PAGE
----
Project 77: Le Samourai – 00:08:59

Welcome to Project 77, a series in which we will examine some of our favorite films by breaking them down and analyzing what we see every 77 seconds on screen.

First up, Jean-Pierre Melville’s 1967 French Noir Masterpiece, Le Samourai.

 

Le Samourai: 00:08:59

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00:08:59

Shoot during the day or near a window. That’s Christopher Nolan’s advice for how to work around lighting issues when you’re dealing with a budget. But what if it’s not the darkness you’re concerned about? What if you want to give the audience the feeling of lurking around the streets of Paris at night without making it look like you’re watching a movie?

While Melville had his own studio – till he didn’t and had to move the production to another one – he had the ability to recreate Paris apartments in a controlled environment, but there’s only one way to get that feeling of Paris at night. This scene of Costello and his dimmed headlights pulling up to an apartment complex is our first introduction to how Melville will the tackle the night in Le Samourai…he’s going to shoot it as it is.

What we saw during the French New Wave was filmmakers taking their love of Hollywood conventions and filtering it through a pared down perspective on narrative. They weren’t overproducing these films by shooting them on backlot sets with large crews and expensive equipment. They were taking to the streets and letting traffic roll by.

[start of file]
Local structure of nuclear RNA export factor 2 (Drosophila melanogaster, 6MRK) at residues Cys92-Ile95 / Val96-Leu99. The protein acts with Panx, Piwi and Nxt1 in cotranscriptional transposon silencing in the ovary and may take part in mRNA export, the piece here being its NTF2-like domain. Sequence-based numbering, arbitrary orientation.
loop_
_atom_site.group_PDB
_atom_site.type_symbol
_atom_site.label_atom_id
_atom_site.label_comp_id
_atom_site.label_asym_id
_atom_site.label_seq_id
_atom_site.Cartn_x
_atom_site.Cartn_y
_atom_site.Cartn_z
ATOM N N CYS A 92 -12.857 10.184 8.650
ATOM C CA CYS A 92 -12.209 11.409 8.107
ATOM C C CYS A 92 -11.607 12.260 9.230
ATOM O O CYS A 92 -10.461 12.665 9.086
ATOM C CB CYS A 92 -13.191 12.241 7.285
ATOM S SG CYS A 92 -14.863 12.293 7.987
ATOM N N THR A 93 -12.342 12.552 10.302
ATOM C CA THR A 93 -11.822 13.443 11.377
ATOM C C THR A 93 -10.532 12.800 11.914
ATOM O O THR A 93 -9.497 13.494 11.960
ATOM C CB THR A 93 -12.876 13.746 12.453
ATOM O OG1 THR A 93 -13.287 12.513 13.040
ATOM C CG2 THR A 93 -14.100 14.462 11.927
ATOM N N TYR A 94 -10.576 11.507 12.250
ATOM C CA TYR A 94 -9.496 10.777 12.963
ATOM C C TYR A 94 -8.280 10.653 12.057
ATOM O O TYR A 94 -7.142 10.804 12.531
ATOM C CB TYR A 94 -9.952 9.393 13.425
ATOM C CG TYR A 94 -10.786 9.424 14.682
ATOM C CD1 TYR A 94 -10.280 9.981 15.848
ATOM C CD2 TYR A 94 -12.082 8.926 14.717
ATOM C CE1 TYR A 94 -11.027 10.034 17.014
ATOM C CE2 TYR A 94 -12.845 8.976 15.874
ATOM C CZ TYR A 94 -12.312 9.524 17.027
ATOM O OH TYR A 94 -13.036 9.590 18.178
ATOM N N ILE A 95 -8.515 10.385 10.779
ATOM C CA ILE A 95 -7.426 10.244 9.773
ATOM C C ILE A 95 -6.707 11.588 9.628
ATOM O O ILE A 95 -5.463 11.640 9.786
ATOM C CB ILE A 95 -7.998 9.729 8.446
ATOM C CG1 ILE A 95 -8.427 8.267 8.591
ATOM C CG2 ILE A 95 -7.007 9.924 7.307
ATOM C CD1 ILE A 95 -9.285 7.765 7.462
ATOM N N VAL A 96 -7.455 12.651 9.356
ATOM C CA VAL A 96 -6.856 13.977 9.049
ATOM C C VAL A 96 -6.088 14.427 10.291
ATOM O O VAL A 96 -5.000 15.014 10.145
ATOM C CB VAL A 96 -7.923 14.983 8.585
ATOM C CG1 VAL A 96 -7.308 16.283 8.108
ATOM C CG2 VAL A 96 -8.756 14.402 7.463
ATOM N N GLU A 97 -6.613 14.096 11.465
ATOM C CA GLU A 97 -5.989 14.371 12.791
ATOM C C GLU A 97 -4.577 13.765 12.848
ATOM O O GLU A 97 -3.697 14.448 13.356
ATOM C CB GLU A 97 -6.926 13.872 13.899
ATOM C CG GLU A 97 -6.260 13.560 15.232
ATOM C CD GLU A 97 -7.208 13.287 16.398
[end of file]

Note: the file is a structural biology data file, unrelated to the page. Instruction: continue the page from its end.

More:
B-Movie and other Hollywood outsiders had been doing this to a similar degree in the 40’s, 50’s and 60’s, especially with films of the crime, horror and sci-fi genre, but they weren’t achieving the artistic success of their foreign counterparts who were being praised for making bold choices. Perhaps it was their proximity to the studios full of ‘stars’ that prevented these productions from being embraced as legitimate entries in the catalog of cinematic contributions at the time, but there was a real current of change rising and Melville was one of the most prominent figures pushing it in. 

This shot, just before the 9 minute mark, is one you would never find in a Hollywood production. The night is not dark in the movies.

Following by Christopher Nolan
Shooting by a window in Following by Christopher Nolan. 

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